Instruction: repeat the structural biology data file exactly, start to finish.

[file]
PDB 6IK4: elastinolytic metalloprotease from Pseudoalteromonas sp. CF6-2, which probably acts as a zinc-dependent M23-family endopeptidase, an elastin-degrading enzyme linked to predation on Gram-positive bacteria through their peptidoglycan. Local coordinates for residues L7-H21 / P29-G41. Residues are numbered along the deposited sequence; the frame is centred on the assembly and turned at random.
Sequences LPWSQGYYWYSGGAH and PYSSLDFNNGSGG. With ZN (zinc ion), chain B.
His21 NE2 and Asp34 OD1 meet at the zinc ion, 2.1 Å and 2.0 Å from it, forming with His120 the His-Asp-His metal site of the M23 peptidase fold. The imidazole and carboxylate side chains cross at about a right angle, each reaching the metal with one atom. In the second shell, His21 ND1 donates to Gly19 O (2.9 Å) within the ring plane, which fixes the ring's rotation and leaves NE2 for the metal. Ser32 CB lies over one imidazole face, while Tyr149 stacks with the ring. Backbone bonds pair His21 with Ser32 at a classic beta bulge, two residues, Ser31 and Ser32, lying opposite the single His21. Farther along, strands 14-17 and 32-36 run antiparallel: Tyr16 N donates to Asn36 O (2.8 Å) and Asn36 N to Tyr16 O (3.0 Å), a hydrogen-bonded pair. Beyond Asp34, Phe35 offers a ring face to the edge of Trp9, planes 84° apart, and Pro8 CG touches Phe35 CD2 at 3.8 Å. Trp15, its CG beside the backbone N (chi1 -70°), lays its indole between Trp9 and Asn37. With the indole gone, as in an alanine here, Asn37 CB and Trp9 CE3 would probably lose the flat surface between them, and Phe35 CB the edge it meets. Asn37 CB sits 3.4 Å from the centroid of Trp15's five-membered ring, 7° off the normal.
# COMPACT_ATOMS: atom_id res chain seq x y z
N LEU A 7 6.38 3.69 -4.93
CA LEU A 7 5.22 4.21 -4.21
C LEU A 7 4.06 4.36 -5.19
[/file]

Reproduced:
PDB 6IK4: elastinolytic metalloprotease from Pseudoalteromonas sp. CF6-2, which probably acts as a zinc-dependent M23-family endopeptidase, an elastin-degrading enzyme linked to predation on Gram-positive bacteria through their peptidoglycan. Local coordinates for residues L7-H21 / P29-G41. Residues are numbered along the deposited sequence; the frame is centred on the assembly and turned at random.
Sequences LPWSQGYYWYSGGAH and PYSSLDFNNGSGG. With ZN (zinc ion), chain B.
His21 NE2 and Asp34 OD1 meet at the zinc ion, 2.1 Å and 2.0 Å from it, forming with His120 the His-Asp-His metal site of the M23 peptidase fold. The imidazole and carboxylate side chains cross at about a right angle, each reaching the metal with one atom. In the second shell, His21 ND1 donates to Gly19 O (2.9 Å) within the ring plane, which fixes the ring's rotation and leaves NE2 for the metal. Ser32 CB lies over one imidazole face, while Tyr149 stacks with the ring. Backbone bonds pair His21 with Ser32 at a classic beta bulge, two residues, Ser31 and Ser32, lying opposite the single His21. Farther along, strands 14-17 and 32-36 run antiparallel: Tyr16 N donates to Asn36 O (2.8 Å) and Asn36 N to Tyr16 O (3.0 Å), a hydrogen-bonded pair. Beyond Asp34, Phe35 offers a ring face to the edge of Trp9, planes 84° apart, and Pro8 CG touches Phe35 CD2 at 3.8 Å. Trp15, its CG beside the backbone N (chi1 -70°), lays its indole between Trp9 and Asn37. With the indole gone, as in an alanine here, Asn37 CB and Trp9 CE3 would probably lose the flat surface between them, and Phe35 CB the edge it meets. Asn37 CB sits 3.4 Å from the centroid of Trp15's five-membered ring, 7° off the normal.
# COMPACT_ATOMS: atom_id res chain seq x y z
N LEU A 7 6.38 3.69 -4.93
CA LEU A 7 5.22 4.21 -4.21
C LEU A 7 4.06 4.36 -5.19